Staff Editorial

School-city committee will meet in the open, and that's good news

Ann Heubner (left), a teacher at Hiawatha Elementary School, talks during a Cedar Rapids Community School District Board of Education meeting at the Educational Leadership and Support Center in Cedar Rapids on Monday, Feb. 26, 2018. (Stephen Mally/The Gazette)
Ann Heubner (left), a teacher at Hiawatha Elementary School, talks during a Cedar Rapids Community School District Board of Education meeting at the Educational Leadership and Support Center in Cedar Rapids on Monday, Feb. 26, 2018. (Stephen Mally/The Gazette)

There’s some good news on the government transparency front.

Cedar Rapids Mayor Brad Hart and school board President John Laverty have agreed a new committee made up of city and school leaders will open its meetings to the public. The 10-member committee, with three members of the school board, three council members and staff from the city and district, will focus on the possible effects of the district’s far-reaching, 20-year school facilities plan.

Under the current $223 million plan, eight elementary schools would close, 10 would be replaced by new, larger schools and three would be remodeled. Closed elementary buildings would be repurposed.

The plan’s implications for the city’s core neighborhoods are enormous, so formally bringing together city and school leaders makes sense. In particular, the committee must address what will happen in neighborhoods where elementary schools are closing, and how those facilities might be redeveloped for new uses.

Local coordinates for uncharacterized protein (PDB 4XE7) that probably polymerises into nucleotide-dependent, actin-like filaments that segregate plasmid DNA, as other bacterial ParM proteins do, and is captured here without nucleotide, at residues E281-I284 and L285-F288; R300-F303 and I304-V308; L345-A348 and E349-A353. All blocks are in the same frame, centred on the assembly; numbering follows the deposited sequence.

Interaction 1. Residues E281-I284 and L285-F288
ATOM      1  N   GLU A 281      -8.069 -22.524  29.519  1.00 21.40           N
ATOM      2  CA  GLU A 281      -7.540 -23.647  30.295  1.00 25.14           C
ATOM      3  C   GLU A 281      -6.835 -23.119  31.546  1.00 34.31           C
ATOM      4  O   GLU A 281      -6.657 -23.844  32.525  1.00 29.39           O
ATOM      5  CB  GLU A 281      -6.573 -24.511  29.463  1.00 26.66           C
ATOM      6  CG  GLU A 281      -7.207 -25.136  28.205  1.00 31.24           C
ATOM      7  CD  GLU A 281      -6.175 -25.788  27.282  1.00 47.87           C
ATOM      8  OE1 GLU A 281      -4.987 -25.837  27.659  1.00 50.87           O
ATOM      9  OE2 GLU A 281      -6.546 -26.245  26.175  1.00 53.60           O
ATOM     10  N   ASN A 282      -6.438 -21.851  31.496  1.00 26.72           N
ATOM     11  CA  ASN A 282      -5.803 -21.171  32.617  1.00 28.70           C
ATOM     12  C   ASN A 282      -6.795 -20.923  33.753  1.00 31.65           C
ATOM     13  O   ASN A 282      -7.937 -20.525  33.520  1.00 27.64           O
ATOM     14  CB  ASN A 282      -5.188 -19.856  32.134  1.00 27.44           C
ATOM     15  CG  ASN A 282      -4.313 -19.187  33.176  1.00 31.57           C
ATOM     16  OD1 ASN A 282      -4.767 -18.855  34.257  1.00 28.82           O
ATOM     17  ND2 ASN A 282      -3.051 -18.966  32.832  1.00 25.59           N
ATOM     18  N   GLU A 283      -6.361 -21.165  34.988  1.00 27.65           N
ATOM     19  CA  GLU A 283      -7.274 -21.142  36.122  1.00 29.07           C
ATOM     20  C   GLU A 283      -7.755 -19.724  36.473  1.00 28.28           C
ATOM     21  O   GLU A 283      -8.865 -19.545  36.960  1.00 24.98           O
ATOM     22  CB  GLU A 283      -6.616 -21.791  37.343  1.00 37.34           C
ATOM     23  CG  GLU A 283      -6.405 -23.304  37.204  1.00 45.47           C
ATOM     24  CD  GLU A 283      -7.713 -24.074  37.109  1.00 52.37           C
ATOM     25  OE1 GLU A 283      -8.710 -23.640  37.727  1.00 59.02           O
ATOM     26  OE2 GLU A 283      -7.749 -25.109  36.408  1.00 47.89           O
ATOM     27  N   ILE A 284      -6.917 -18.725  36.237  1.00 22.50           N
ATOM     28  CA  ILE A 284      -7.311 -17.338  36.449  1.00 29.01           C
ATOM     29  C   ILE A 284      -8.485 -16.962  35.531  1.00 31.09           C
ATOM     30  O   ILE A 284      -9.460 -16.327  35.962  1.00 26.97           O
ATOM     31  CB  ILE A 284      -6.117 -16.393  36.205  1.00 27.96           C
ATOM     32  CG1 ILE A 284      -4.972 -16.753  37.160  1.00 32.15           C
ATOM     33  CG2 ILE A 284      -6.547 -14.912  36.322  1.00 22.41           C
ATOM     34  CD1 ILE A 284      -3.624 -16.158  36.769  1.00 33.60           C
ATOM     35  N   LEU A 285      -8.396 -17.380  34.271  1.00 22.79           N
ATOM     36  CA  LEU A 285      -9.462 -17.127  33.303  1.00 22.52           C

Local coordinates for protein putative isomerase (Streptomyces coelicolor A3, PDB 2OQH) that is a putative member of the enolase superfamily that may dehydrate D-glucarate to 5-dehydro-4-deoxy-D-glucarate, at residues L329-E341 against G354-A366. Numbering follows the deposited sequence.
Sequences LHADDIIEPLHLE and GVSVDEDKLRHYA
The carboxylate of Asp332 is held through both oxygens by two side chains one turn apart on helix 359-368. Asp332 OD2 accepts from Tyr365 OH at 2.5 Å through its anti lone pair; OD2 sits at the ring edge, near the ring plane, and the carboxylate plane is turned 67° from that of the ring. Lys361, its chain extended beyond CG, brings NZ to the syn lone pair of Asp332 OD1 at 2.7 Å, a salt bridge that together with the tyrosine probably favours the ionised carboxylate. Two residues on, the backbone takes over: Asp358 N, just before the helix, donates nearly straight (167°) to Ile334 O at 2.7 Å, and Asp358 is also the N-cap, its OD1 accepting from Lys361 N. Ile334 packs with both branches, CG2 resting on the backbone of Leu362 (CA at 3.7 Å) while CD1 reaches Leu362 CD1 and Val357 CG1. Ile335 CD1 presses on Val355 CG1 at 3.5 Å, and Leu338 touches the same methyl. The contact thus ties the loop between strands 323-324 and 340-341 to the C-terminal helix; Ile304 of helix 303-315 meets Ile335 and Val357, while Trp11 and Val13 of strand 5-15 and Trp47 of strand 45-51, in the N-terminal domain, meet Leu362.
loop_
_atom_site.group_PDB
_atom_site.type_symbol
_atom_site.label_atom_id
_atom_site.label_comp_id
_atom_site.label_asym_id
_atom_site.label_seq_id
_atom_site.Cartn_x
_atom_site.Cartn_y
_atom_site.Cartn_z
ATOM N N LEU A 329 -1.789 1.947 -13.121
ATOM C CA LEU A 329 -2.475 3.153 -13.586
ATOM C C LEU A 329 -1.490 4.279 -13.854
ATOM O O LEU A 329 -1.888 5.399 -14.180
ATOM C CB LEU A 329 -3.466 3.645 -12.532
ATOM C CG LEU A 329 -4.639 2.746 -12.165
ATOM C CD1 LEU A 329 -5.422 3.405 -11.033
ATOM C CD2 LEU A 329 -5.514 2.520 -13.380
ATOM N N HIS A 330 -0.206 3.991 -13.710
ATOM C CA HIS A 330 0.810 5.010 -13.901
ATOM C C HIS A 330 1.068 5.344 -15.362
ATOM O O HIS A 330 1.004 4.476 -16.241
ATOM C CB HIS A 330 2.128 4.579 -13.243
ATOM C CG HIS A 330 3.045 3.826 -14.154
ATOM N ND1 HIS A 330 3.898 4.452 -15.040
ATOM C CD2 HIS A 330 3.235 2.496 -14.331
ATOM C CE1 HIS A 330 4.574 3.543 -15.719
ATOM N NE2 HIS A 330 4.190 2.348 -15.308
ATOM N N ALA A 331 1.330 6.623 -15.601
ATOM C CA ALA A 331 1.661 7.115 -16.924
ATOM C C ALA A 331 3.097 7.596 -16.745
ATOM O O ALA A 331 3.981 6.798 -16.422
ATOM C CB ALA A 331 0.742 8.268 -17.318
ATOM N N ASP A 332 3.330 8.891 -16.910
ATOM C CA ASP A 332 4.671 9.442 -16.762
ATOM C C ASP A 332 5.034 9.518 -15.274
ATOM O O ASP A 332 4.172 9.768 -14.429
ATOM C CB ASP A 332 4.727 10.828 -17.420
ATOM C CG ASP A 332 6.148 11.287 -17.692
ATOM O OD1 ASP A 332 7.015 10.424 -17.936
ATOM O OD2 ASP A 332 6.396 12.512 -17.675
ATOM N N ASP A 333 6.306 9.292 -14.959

It’s cooperation that’s welcome and long overdue, given the overlapping issues, challenges and concerns regularly faced by the council and board.

And it’s imperative for the public to have access to these discussions, and a chance to weigh in. We were critical of the process that produced the facilities plan, a path that led through too many closed-door meetings and too few opportunities for public input. Some city officials also raised concerns. Opening these committee meetings provides an opportunity for putting the process back on a transparent track.

We hope the new committee, which will make recommendations to the school board, will hold its meetings in the neighborhoods affected by changes, and at times when residents can attend discussions. We hope those residents will be invited to join the discussion in a meaningful way, and we challenge them to show up, share their ideas and be heard.

Superintendent Brad Buck and board members promised to pursue an open public process going forward after board members approved the facilities plan. So far, so good.

• Comments: (319) 398-8262; editorial@thegazette.com

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